14 November 2023
Ten years on from the introduction of the high income child benefit charge (‘HICBC’), taxpayers continue to fall foul of the rules with HMRC seeking to raise assessments, and levy penalties and interest for a tax charge many taxpayers remain unaware that they are liable to pay. The latest case in this long running saga has resulted in yet another successful appeal by the taxpayer, against HMRC’s recently extended discovery assessment powers.
The HICBC claws back some or all of the child benefit paid to couples where at least one partner earned more than £50,000 a year. The HICBC raises over £1bn each year but is a difficult tax to administer because many families do not know about the charge and compliance may involve having to register and file a self-assessment tax return for the first time. As a result, HMRC is pursuing a campaign to educate through enforcement.
In 2021, a landmark decision made by the Upper Tribunal decided that HMRC was wrong to use ‘discovery assessments’ to backdate the collection of the HICBC, leading to calls to refund thousands of people that HMRC chased for historic tax payments. In turn, legislation was updated in Finance Act 2022 to grant HMRC the power to assess backdated tax in relation to the HICBC.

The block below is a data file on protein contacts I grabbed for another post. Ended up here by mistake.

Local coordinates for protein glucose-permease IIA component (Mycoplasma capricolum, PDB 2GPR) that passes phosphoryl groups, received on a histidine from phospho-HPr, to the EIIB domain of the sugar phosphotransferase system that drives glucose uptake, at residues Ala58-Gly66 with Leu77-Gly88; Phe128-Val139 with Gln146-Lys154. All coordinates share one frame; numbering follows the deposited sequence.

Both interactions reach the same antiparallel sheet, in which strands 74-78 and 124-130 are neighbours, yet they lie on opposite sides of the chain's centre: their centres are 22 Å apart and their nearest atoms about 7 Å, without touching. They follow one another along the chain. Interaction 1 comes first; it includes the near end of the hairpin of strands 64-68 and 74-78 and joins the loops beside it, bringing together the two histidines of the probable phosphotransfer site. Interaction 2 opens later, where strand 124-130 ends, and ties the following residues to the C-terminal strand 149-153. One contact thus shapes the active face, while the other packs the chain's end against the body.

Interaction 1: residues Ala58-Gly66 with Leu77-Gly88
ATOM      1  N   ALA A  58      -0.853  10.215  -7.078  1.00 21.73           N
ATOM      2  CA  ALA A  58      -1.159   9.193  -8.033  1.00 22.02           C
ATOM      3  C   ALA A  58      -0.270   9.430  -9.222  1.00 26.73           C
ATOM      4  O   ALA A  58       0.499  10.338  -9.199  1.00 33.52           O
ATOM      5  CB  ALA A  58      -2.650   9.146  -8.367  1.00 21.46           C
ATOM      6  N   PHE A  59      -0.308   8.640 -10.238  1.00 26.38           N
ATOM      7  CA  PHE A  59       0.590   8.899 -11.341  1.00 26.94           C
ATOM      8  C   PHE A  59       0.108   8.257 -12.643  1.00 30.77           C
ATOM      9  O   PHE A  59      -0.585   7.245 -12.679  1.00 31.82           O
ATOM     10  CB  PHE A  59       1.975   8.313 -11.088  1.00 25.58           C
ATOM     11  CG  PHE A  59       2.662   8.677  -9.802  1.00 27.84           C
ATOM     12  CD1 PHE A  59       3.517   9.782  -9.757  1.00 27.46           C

In the recent case of Mr James Fera v HMRC, the tribunal ruled that HMRC could not pursue Mr Fera for £4,000 in back taxes it claimed he owed because of his wife’s child benefit payments between 2017 and 2020.
Following the 2022 update, HMRC can now make backdated HICBC assessments, but only if an appeal was not already in place on or before 30 June 2021. Despite HMRC’s argument that Mr Fera’s appeal did not meet the conditions, the tribunal found that Mr Fera had lodged a valid appeal in March 2021. Consequently, this case highlights a successful challenge to HMRC’s extended powers to raise backdated HICBC assessments.
Retrospective changes to tax law are very rare and almost always controversial. HMRC is likely to have greater success in raising backdated assessments since legislative changes were made in 2022, but this latest case demonstrates that taxpayers should remain vigilant to correspondence from HMRC and always consider the validity of any actions. Looking forward, couples should review any ongoing child benefit claims to ensure that they remain compliant in their tax affairs.